I love good tasting preserves: jams, jellies, chutneys -- you name it. In fact, one of my earliest farm-to-kitchen connections lies within a sweet memory of strawberry freezer jam.
One of my best friends from grade school always had the yummiest jam sandwiches. The fruit was chunky and perfectly sweet, not the sugary, cavity-inducing smack I was used to in store-bought jam. When she told me it was homemade, I remember thinking, "You can do that?"
My mum was a creative cook, but not a preserver. So when my friend invited me over to share in her family's jam making day, it was an eye-opening and fascinating experience for me.
I don't have very clear memories of the actual process, beyond marvelling at the redness of the berries and the wonder of actually making your own jam. I do remember bringing home a few yogurt containers filled with berry goodness and carefully rationing them because I knew when the last container was empty, the jam was gone until next year.
While I didn't realize it at the time, it was my first life lesson of eating in season.
So when Ella and I brought home a flat (eight pints) plus four quarts of berries yesterday, I knew strawberry freezer jam was on the top of my "to make" list.
If you've ever wanted to make homemade jam but you think you can't or you're too busy or you don't have the canning supplies for cooked jam, then freezer jam is for you. It's easy and quick and little fingers can help along every step of the way because there's no cooking or boiling water involved.
To show just how easy it is, I've put together our step-by-step tutorial.
For each batch of jam, you need:
• 4 cups of crushed strawberries
• 1.5 cups of granulated sugar
• 1 45 g pouch of freezer/uncooked jam gelling powder
Yep, that's it.
Step 1: Sort the fruit to ensure there are no mouldy or rotten bits. I can't get her to clean her room but she'll do this without being asked.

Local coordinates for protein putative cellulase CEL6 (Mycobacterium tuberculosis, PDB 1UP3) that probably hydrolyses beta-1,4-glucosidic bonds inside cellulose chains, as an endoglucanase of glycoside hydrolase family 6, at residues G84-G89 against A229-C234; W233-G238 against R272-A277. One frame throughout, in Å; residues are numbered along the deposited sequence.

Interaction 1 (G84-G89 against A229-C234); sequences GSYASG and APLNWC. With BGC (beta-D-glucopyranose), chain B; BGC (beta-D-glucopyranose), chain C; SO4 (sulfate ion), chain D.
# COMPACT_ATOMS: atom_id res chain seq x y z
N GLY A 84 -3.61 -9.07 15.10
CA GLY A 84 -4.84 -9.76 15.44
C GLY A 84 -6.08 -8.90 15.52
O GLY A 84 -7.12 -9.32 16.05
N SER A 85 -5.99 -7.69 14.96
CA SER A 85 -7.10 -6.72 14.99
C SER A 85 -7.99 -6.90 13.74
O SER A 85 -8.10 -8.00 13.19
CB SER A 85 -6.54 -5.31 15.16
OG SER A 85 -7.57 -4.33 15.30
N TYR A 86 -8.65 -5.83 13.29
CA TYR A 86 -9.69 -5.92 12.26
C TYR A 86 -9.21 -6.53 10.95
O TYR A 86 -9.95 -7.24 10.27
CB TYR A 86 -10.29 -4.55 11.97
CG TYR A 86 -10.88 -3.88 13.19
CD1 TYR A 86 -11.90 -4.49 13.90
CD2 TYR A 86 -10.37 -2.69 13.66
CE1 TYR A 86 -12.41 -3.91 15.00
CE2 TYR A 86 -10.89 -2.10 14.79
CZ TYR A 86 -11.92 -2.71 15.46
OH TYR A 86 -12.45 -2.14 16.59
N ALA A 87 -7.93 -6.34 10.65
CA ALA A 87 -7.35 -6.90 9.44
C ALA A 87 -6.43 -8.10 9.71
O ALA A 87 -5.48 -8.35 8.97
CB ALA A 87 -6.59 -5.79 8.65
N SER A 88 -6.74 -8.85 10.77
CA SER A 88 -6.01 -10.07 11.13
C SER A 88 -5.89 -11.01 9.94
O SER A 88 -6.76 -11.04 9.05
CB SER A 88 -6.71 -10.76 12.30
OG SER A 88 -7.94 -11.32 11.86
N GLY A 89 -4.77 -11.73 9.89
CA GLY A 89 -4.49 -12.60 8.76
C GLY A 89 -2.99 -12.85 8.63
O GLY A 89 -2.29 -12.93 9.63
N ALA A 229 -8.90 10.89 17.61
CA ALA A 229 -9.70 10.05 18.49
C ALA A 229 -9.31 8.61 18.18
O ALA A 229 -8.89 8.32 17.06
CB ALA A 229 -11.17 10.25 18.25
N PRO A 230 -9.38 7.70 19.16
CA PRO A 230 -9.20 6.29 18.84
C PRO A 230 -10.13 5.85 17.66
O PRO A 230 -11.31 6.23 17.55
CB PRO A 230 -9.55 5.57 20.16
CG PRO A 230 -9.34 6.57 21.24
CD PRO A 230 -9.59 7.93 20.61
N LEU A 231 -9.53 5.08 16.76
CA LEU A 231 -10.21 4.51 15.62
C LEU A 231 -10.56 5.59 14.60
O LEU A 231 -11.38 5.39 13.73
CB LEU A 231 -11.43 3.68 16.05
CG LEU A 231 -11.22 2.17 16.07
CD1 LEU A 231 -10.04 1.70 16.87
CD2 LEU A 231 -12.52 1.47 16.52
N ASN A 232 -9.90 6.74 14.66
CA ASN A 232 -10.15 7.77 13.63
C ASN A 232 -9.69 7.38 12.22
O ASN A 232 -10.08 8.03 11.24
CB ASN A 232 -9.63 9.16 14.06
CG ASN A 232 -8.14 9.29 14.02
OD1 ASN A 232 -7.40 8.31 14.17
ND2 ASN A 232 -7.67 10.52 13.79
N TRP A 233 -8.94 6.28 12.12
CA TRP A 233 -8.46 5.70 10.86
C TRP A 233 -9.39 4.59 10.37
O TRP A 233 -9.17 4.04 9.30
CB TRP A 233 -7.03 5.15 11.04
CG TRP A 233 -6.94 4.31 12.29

Step 2: Wash and hull the berries. Feed the tops to the chickens. You'll be their favourite person Forever.
Step 3: Mash the berries but don't puree them. Wonder what your daughter means when she says, "Mama -- I love to smoosh things." Decide it's not worth investigating further.
Step 4: Measure four cups of mashed berries into a bowl. Ignore your daughter's comment that, "It looks like guts."
Step 5: Slowly add sugar to bowl of berries and gently stir. Agree with your daughter that yes, it does kind of look like quicksand. Resolve to ask your husband what kind of stories he's been reading to the children lately. Allow mixture to stand for 15 minutes.
Step 6: During those 15 minutes, chase strawberry-snatching son out of the kitchen and remind him that although he did just get home from school, it's only been an hour since last snack and he can't really be that hungry, can he?
Step 7: Slowly sprinkle gelling powder into mixture while stirring for 3 minutes. Reassure eldest child that 3 minutes isn't really that long and no, his arm won't fall off from the strain.
Step 8: Allow to stand for five minutes. Then gently stir for one minute more. The jam, not the eldest child.
Step 9: Give starving masses (aka the children) a taste test before they pop with anticipation.
Step 10: Enjoy the two minutes of happy munching sounds. Go back to step 9 - repeat three more times.
Step 11: Ladle into containers, leaving about an inch at the top for the jam to expand in the freezer.
Step 12: Repeat step 1 through 11 until you have enough jam to last until next June (we've got at least one more batch to go). Jam lasts six weeks in the refrigerator and one year in the freezer.
According to the gelling package, this entire process only takes 30 minutes but it took us significantly longer. Of course, we had to make time for some silliness.
Who knew quart containers could make so many things such as...
... and beds,
... the Eiffel tower (apparently, lamby passed out due to oxygen deprivation that high up)
... and a super hero car.
What's your favourite super simple preserve?